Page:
This is one of history’s most accurate indicators of a looming financial crisis
By Simon Black - March 09, 2018


On April 15, 1185, over eight centuries ago, a powerful earthquake struck the East Midlands region of England near the town of Lincoln.

Modern scientists estimate the magnitude of the earthquake at 5.0 on today’s Richter scale… which was a pretty big deal back then.

Medieval England didn’t have any earthquake-proof construction methods, and much of the region was leveled to the ground.

One of the structures that was destroyed was the Lincoln Cathedral. And the new bishop, Hugh de Burgundy, launched a bold reconstruction project to rebuild an even better cathedral using the latest advances in architectural design and technology.

De Burgundy’s successors kept making improvements to the cathedral, until, in the mid-1300s, the cathedral’s spire was raised to 160 meters (525 feet), making it the tallest structure in the world.

Curiously, a severe economic crisis broke out across Europe soon after as the King of England defaulted on his debts due to military setbacks in the 100 Years’ War.

Fast forward several centuries to the late 1700s, when, in the town of Ditherington, England, the local flax mill took the title as the world’s tallest building in 1797.

That same year, a major economic crisis began raging in Great Britain and the United States after a huge real estate bubble burst. Banks and businesses in both countries suffered major losses.

The completion of the Equitable Life Building in New York City in the early 1870s, which became the tallest building in the world, coincided with the Panic of 1873, and the Long Depression that lasted for more than a decade.

The New York World tower broke the record for tallest building in the world when it was completed in 1890… which also happened to be the same year that the economic panic of 1890 broke out.

Philadelphia’s city hall briefly held the record for world’s tallest building when it was completed just in time for the Panic of 1893– a crisis so severe that the US Treasury Department had to be bailed out.

The Met Life Insurance Tower in New York City shattered the record for the world’s tallest building when it was completed in 1907, just as the Panic of 1907 broke out.

(The Panic of 1907 was so extreme that it led to the creation of the Federal Reserve a few years later.)

Another financial crisis erupted in 1914, just on the heels of New York’s Woolworth Building becoming the tallest in the world.

And on the eve of the Great Depression, multiple projects were all simultaneously competing to become the world’s tallest building, including the Empire State Building, the Chrysler Building, and the Manhattan Bank Trust Building (now known as the Trump Building).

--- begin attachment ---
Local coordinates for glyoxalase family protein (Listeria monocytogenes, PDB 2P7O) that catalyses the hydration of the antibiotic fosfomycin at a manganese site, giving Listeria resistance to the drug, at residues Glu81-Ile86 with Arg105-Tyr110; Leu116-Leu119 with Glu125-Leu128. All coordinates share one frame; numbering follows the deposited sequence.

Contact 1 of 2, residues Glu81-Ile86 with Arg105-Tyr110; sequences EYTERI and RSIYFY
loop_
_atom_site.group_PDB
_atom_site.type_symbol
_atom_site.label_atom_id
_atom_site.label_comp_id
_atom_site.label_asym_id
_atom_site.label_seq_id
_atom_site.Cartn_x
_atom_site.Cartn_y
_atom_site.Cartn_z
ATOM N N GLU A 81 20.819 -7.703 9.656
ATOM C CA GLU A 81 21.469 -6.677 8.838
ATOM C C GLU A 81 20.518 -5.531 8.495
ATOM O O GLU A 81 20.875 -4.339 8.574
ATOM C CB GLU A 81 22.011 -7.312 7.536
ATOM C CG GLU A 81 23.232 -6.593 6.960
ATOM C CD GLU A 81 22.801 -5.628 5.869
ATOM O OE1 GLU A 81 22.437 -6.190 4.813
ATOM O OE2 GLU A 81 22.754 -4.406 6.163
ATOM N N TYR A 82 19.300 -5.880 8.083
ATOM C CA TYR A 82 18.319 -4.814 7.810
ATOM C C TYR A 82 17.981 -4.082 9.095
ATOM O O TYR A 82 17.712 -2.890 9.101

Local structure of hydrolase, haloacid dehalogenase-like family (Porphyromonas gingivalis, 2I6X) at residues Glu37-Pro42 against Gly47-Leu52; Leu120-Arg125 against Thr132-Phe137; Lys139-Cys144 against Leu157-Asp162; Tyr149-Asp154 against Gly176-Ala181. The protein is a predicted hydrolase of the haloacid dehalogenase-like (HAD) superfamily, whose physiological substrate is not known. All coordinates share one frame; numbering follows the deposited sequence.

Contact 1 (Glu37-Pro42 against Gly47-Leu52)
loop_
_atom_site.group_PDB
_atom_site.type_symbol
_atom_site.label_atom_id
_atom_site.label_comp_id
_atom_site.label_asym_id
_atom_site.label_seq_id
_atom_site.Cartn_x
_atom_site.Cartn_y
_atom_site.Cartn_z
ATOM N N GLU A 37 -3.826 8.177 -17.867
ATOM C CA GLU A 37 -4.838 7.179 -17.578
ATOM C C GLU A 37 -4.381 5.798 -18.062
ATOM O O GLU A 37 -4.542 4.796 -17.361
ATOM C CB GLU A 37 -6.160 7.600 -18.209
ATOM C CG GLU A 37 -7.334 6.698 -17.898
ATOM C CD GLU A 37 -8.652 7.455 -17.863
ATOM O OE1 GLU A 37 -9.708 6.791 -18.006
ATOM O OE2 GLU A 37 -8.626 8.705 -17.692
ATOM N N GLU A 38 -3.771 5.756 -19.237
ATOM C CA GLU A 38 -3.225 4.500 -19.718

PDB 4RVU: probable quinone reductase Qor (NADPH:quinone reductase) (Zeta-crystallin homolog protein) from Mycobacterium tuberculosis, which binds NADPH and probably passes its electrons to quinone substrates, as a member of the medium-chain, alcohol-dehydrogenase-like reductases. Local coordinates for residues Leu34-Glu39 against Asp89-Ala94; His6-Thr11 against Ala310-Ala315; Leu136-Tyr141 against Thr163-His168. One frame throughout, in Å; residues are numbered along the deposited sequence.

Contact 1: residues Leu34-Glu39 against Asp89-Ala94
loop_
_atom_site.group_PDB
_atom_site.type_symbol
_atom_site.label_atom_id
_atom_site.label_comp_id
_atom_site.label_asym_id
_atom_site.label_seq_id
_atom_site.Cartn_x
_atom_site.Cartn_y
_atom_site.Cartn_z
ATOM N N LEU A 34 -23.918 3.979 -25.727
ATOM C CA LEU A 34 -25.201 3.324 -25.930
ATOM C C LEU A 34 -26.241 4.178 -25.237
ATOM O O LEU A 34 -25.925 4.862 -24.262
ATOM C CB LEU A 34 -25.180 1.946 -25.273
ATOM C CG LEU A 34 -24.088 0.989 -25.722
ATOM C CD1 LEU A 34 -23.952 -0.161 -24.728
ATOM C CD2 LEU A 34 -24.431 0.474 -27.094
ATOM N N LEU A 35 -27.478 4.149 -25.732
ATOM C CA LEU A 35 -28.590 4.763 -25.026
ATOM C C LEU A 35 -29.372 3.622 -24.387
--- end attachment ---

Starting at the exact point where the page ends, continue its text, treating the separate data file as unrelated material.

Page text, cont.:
The construction of the World Trade Center and Chicago’s Sears Tower in the early 1970s, both of which became the tallest buildings in the world, immediately preceded the OPEC oil price shock in 1973 and the subsequent banking crisis and economic recession.

The Petronas Towers were completed in 1998 in Malaysia, taking the title as tallest in the world, right before the Asian Financial Crisis broke out.

Construction of the Taipei 101 tower, which became the tallest building in the world, began just months before the Dot-Com bubble burst and the Recession of the early 2000s began

And of course the Burj Khalifa in Dubai became the world’s tallest building when its height reached 688 meters (2,257 feet) on 1 September 2008… literally days before Lehman Brothers went bankrupt and the Global Financial Crisis kicked off.

Is all of this just a crazy coincidence?

Or is there perhaps a link to the world’s tallest buildings and economic crises?

It certainly stands to reason that enormous buildings are extremely expensive and require vast amounts of funding– something that is relatively easy to come by when the economy is near its cyclical peak.

Ego and hubris are also abundant when an economy is near the top, as booms and peaks are often accompanied by ostentatious displays of wealth– including ambitious construction projects.

During the 12th and 13th centuries, for example, when Italian city-states were the dominant powers of Europe, there was practically a competition among the richest citizens of Bologna, who built as many as 180 towers to show off their wealth.

By the mid 1300s, of course, Bologna’s power faded, and the city fell into economic obscurity.

It’s interesting to consider given the flurry of new projects, mostly in Asia, that are feverishly being constructed to rival the tallest building in the world.

From the Goldin Finance tower in Tianjin (to be completed this year), to the Wuhan Greenland Center (also 2018), to the Jeddah Tower in Saudi Arabia (as early as 2019), there is no shortage of hubris, or debt-based funding, to drive these projects to record heights.

All of these new towers, of course, are being built at a time when financial markets are near all-time highs and global debt is at an astonishing, record level of $233 trillion– several times the size of the global economy.

Certainly it’s possible that these historical examples are just wild coincidences.

But even if that were the case, a prudent, rational person still ought to recognize that economic booms never last forever.

There are always periods of expansion, followed by periods of recession. And the more excessive the boom, the more painful the correction.

We’ve been living through one of the longest periods of economic expansion in modern history– one that has been funded by massive quantities of debt, cheap interest rates, and trillions of dollars of new money conjured out of thin air.

It would be utterly foolish to presume that this expansion will persist forever… and to willfully choose to NOT prepare for the inevitable downturn


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